© Gregory Ochocki / Lake City Photo Arts


The Alpine Triangle comprises roughly 186,000 acres in the high country — nearly all above 9,000 feet and in San Juan and Hinsdale Counties of southwestern Colorado. Its loose borders are contained by connecting the towns of Silverton, Lake City and Ouray—hence “triangle.” Three major watersheds emanate from here: the Animas, the Lake Fork of the Gunnison and the Uncompahgre. The region is overseen by the Bureau of Land Management.

Alpine Triangle


Some of the most scenic roadways for off-highway vehicles in the west.

“Jeepers come from far and wide to drive the trails of the Alpine Loop,” explained Ty Churchwell, Trout Unlimited San Juan Mountains Coordinator. “This is among the most stunning land in Colorado. Some of the roads top out at nearly 12,500 feet, and have 365 degree views of the San Juans.”

The region was once a key mining center, and dozens of ghost towns and mill structures are preserved along the roughly 65 miles of motorized trails. The Triangle also offers some of America’s finest high-country elk and bighorn sheep habitat.

“If you’re a hard core sheep hunter and pull a ram tag,” Churchwell continued, “you consider yourself very lucky. There’s some excellent small creek fishing as well, though you have to pick and choose, as some have impaired water quality from old mines.”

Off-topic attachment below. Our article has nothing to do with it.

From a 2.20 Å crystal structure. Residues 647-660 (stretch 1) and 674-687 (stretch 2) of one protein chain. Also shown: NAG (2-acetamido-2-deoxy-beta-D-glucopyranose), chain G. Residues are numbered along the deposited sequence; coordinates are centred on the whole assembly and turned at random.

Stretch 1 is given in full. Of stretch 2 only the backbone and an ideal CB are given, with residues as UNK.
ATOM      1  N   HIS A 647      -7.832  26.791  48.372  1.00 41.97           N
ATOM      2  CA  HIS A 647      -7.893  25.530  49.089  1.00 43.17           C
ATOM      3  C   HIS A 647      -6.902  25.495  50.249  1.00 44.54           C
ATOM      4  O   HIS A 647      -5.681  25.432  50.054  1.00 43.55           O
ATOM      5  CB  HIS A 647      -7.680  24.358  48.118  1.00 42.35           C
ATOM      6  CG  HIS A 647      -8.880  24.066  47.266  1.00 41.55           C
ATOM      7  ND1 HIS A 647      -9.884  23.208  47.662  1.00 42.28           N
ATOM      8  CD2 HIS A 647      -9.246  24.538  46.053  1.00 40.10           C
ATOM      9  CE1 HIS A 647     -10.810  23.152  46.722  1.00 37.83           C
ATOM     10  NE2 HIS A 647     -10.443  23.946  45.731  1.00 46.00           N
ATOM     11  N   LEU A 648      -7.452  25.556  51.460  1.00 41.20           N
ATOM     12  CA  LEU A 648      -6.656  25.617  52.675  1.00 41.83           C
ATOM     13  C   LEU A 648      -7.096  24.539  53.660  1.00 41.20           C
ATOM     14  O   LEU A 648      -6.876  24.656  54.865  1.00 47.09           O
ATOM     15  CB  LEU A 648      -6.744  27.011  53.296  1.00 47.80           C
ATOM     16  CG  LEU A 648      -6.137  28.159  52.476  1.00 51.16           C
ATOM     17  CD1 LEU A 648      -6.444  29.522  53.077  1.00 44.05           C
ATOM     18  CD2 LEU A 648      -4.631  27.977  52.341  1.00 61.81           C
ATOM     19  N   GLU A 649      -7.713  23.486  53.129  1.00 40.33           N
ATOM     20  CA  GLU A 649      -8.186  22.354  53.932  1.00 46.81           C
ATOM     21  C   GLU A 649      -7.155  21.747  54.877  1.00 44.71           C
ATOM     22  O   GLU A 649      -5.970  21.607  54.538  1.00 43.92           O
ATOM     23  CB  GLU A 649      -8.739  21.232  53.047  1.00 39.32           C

It would be remiss not to mention the Durango & Silverton Narrow Gauge Railroad, which travels 45.4 miles along the Animas River…and is the region’s most popular attraction.

This is among the most stunning land in Colorado. Some of the roads top out at nearly 12,500 feet, and have 365 degree views of the San Juans.

Ty Churchwell

San Juan Mountains Coordinator, Trout Unlimited

Local knowledge

Get a 4WD vehicle and visit some of the old mining sites and ghost towns.

“It’s like stepping back in time to the 1880s,” Churchwell added. “Make sure to check out Animas Forks, which is the largest of the old mining towns. It’s almost smack dab in the middle of the jeep road network, so it’s easy to find.”

TU Initiatives

Anglers and other outdoors-people have long known of the dangers posed by the region’s many abandoned mines. The Gold King Mine breach in 2015, which spilled more than 3 million gallons of toxic wastewater (containing lead, arsenic, zinc, iron and cadmium) into the Cement Creek, made it clear that action was necessary. Trout Unlimited assisted the community in pursuing Superfund status for the Animas Basin, which was granted in 2016. TU has also been leading the effort to enact federal Good Samaritan legislation. This would add significant capacity to the Environmental Protection Agency’s efforts to clean up the more than 500,000 abandoned mines in the west and others across the country, while also minimizing liabilities for non-federal entities working on remediation efforts.

Support public lands and look good doing it!

Make a Difference

Visit standup.tu.org and tell your members of Congress that you support Good Samaritan legislation to help clean up abandoned mines and improve water quality and watershed health.

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